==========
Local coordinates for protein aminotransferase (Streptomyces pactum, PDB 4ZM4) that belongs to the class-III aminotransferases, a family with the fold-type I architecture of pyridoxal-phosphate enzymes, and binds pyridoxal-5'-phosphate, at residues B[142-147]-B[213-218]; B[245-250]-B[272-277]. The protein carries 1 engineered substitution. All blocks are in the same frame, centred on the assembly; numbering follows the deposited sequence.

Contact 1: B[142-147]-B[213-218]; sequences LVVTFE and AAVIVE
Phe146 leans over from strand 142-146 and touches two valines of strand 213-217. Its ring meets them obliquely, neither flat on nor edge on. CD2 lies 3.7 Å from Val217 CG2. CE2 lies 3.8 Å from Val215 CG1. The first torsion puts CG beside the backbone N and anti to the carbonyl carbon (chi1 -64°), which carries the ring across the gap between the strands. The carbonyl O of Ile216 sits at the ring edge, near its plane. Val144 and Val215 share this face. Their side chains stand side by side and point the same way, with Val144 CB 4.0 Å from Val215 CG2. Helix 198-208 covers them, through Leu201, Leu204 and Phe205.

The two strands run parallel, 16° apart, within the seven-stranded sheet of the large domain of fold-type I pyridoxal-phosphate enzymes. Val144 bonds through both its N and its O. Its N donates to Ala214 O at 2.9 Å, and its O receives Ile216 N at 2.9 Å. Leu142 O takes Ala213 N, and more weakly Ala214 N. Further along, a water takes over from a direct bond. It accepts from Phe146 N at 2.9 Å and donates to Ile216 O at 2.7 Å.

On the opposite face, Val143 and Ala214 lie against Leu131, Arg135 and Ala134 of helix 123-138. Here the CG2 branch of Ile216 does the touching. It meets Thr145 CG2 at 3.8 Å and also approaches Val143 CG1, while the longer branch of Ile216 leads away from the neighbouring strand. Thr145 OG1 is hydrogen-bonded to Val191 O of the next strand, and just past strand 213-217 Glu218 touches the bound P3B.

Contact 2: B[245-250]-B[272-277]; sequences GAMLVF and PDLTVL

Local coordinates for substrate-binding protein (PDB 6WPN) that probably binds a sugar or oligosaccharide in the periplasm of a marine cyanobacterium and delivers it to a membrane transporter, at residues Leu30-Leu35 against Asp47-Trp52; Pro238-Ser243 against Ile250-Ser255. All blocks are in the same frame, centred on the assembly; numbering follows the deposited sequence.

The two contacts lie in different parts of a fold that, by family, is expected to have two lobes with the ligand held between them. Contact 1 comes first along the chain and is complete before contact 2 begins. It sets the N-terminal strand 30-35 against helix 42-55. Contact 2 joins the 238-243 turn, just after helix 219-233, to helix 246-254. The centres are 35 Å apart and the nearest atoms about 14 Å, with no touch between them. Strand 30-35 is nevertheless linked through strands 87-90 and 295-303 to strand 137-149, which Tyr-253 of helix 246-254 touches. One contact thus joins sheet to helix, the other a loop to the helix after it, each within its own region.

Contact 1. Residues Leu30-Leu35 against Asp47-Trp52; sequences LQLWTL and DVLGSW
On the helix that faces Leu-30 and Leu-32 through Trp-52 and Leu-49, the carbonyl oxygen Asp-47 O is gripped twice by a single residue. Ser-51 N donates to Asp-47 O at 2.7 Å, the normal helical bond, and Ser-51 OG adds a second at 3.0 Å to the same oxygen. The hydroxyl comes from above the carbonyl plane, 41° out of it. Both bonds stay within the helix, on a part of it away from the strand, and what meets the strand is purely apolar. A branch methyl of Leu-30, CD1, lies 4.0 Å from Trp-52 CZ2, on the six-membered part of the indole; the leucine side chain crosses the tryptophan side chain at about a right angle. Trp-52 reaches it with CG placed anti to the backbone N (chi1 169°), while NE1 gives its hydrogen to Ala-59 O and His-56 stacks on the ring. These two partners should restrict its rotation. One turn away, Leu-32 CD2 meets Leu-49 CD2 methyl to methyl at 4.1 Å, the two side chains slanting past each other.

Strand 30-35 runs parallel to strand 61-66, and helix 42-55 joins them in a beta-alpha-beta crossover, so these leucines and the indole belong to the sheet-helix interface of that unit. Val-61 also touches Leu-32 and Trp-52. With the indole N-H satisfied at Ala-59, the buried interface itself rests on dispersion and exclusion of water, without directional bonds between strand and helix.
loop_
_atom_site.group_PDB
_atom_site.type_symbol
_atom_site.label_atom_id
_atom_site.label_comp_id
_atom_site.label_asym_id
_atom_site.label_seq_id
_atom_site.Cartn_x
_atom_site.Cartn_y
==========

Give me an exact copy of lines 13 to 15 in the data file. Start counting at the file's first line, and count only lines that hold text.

_atom_site.group_PDB
_atom_site.type_symbol
_atom_site.label_atom_id